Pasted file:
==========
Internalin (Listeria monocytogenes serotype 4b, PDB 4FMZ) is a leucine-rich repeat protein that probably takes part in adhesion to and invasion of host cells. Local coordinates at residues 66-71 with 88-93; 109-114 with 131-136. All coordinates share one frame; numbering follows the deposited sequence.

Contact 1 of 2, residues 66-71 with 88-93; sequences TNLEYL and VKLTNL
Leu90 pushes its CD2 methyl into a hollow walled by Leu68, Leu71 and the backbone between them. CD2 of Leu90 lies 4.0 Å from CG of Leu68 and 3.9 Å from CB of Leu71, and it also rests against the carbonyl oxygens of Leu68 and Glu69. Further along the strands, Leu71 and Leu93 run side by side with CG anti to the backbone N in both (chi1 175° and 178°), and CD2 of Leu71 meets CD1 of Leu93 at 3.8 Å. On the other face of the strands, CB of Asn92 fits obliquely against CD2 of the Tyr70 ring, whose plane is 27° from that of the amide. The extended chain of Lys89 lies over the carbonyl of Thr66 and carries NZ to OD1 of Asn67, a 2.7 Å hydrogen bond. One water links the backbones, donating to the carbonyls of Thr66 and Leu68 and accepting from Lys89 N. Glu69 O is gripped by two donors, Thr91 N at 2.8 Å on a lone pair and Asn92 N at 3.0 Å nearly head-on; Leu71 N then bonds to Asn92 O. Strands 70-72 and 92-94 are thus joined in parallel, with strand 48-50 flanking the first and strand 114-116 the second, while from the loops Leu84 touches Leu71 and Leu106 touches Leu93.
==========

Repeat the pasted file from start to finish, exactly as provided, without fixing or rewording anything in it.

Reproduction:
Internalin (Listeria monocytogenes serotype 4b, PDB 4FMZ) is a leucine-rich repeat protein that probably takes part in adhesion to and invasion of host cells. Local coordinates at residues 66-71 with 88-93; 109-114 with 131-136. All coordinates share one frame; numbering follows the deposited sequence.

Contact 1 of 2, residues 66-71 with 88-93; sequences TNLEYL and VKLTNL
Leu90 pushes its CD2 methyl into a hollow walled by Leu68, Leu71 and the backbone between them. CD2 of Leu90 lies 4.0 Å from CG of Leu68 and 3.9 Å from CB of Leu71, and it also rests against the carbonyl oxygens of Leu68 and Glu69. Further along the strands, Leu71 and Leu93 run side by side with CG anti to the backbone N in both (chi1 175° and 178°), and CD2 of Leu71 meets CD1 of Leu93 at 3.8 Å. On the other face of the strands, CB of Asn92 fits obliquely against CD2 of the Tyr70 ring, whose plane is 27° from that of the amide. The extended chain of Lys89 lies over the carbonyl of Thr66 and carries NZ to OD1 of Asn67, a 2.7 Å hydrogen bond. One water links the backbones, donating to the carbonyls of Thr66 and Leu68 and accepting from Lys89 N. Glu69 O is gripped by two donors, Thr91 N at 2.8 Å on a lone pair and Asn92 N at 3.0 Å nearly head-on; Leu71 N then bonds to Asn92 O. Strands 70-72 and 92-94 are thus joined in parallel, with strand 48-50 flanking the first and strand 114-116 the second, while from the loops Leu84 touches Leu71 and Leu106 touches Leu93.